Arun Kumar’s ominous prediction of India’s future (“Reading the future in Mexico’s malls,” Dec. 8), in the context of the UPA government’s decision to open up the multi-brand retail sector to foreign direct investment, after travelling to Mexico is way off the mark. The article read like a travel memoir. I am sorry to say it did not help me one bit to understand why FDI will harm India.
If Mexico’s FDI policy is a big reason for its economic ills, could it also be the reason for its much higher wealth vis-à-vis India? Many Indians will actually be quite happy to trade places with Mexico given its much higher per capita income and the lower rates of street destitution — evident to a traveller. The unemployment rate the writer mentions for Mexico is something India has lived with for most of its history.
The economic situation of a country is the result of complex historical and social factors. Mexico has suffered a colonial history of violence and displacement, which is quite different from India. The writer has cherry-picked anecdotes and hearsay to weave together a narrative that is unconvincing.
I am not sure what India will look like after 20 years. But I can say with certainty that whatever the writer says will happen in 20 years is a reality even today. Take the time taken to cover a 20-minute distance. It takes hours to cover it during peak hours in Chennai. I don’t think other Indian metros are any better. The sight of young mall employees eating at pavement shops is common in Indian cities. No ordinary mall worker can afford to eat at KFC.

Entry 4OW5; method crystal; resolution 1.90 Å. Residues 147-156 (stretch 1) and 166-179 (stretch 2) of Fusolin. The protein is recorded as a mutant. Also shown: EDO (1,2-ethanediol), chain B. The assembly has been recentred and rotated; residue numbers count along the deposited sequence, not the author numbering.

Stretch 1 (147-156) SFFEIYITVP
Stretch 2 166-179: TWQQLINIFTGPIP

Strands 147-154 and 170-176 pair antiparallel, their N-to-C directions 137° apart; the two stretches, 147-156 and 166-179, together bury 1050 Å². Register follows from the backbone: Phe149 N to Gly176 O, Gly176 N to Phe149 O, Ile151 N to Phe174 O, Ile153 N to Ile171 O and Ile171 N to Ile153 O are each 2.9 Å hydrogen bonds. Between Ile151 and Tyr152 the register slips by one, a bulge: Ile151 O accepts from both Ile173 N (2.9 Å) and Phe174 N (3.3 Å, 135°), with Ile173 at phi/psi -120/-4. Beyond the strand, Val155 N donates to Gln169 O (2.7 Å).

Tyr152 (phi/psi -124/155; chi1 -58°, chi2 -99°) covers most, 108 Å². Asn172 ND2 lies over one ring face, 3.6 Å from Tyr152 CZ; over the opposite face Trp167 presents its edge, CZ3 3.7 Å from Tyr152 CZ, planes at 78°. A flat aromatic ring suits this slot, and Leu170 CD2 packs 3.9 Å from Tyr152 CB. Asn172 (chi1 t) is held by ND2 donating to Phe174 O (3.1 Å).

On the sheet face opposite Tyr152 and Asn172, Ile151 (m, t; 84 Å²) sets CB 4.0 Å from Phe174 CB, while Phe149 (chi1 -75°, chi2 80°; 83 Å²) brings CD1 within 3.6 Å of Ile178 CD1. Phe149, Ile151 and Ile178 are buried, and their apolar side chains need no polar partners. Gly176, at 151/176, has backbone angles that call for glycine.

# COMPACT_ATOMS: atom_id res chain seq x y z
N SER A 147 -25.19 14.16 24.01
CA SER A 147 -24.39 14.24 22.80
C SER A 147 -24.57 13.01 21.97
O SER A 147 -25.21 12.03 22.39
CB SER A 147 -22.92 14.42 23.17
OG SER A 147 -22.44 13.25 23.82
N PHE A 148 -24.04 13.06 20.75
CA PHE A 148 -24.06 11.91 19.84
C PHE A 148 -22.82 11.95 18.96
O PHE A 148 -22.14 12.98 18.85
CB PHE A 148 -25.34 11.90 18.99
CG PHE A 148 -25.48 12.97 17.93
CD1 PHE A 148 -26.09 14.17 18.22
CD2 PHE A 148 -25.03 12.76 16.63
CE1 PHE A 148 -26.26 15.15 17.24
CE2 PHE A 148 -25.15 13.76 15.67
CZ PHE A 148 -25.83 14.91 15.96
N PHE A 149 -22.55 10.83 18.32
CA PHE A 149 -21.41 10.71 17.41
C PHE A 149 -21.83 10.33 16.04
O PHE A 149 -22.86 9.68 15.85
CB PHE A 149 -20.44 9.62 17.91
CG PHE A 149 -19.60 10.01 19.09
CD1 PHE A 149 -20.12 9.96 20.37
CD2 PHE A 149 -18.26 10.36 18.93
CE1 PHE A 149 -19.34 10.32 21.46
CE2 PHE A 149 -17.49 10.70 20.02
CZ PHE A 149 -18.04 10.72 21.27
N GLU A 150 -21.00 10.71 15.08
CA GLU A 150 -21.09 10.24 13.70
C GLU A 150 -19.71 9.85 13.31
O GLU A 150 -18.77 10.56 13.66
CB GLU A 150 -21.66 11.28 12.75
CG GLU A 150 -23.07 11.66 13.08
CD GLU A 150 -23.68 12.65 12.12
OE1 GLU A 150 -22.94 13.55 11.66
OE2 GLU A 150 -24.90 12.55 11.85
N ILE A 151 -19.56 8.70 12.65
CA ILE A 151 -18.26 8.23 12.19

Coming to unemployment and low wages for educated youth, I will give myself as an example. As a dental graduate fresh out of college in 2005, I worked as a lecturer in a private college for Rs. 3,500 a month. A fresh postgraduate in the field is offered just Rs. 18,000 a month. The condition of engineers is no better. So, there is no need to wait for 20 years.
The analysis is impressionistic, based on nostalgia. The writer says, on the basis of his conversation with a few, that conditions are so bad in Mexico that many young people are leaving the country, and unemployment is a ghastly 5.2 per cent (a figure that would be celebrated anywhere in OECD today).
Sure, Mexico faces many difficulties. There is a legitimate debate on the role played by FDI in exacerbating those problems. But let us have a debate based on solid facts and a robust analysis.
It was the pro-American NAFTA policy rather than FDI which created huge job losses in Mexico. India must go for FDI in retail with strict licensing and regulations. That will help eliminate middlemen, and benefit farmers and consumers. It will lower inflation and bring competitive pricing at the retail level.